FRAMINGHAM (08/18/2000) - Analysts believe that carriers who bid a total of US$46.2 billion for 3G (third-generation) wireless licenses in Germany will try to stick users with the bill, but wonder how much of that stiff overhead customers are willing to absorb.
"These licenses will have an impact on pricing, but at the end of the day, it's users that will determine prices," said Dirk Bout, senior analyst with Dataquest Inc.'s mobile communications group in Amsterdam. "If anyone should worry, it's the (company) shareholders, because if users aren't willing to pay for (the cost of the licenses) then they (the shareholders) will have to."
Alan Reiter, an analyst with Wireless Internet and Mobile Computing in Chevy Case, Maryland, believes the carriers will try to set high license fees in Germany and the U.K. (which took in $33 billion in its next-generation wireless auction earlier this year) to account for "billions of dollars more for the new network infrastructure.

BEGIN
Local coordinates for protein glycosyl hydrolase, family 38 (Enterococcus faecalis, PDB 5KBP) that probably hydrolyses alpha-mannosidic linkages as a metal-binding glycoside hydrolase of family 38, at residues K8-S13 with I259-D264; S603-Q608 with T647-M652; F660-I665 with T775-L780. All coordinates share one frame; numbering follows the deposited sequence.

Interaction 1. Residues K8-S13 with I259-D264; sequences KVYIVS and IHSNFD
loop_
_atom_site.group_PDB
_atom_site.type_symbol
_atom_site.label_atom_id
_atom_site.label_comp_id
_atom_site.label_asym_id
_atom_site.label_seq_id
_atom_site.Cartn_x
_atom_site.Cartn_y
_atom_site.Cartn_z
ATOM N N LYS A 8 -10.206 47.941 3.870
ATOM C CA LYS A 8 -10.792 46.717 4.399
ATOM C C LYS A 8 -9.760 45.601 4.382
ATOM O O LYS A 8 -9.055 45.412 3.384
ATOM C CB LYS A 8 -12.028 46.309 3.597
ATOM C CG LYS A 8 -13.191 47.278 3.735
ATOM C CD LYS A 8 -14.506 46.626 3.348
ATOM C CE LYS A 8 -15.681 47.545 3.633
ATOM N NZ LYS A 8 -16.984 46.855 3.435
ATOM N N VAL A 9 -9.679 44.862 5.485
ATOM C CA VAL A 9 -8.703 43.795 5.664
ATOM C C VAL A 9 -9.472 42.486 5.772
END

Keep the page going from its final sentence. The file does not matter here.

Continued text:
"Someone is going to have to pay for this, and that is going to be the customer who will be faced with higher tariffs and less innovative pricing (formulas)," Reiter said The next-generation services the winning bidders plan to offer, which include mobile wide-band data and video, will require new electronic equipment and software "that's probably not going to work the first time out either, which means equipment and software upgrades, another cost," Reiter said.
Multinational mobile users will have to absorb even more licensing costs when the U.S. conducts its much-delayed next-generation spectrum auction in March 2001, with the total bids exceeding that raised by Germany.
The winners in the first phase of the German next-generation wireless auction, which kicked off July 31, are E-Plus Hutchison, Group 3G, Mannesmann Mobilfunk AG, MobilCom Multimedia, T-Mobil (owned by Deutsche Telekom AG) and VIAG Interkom AG.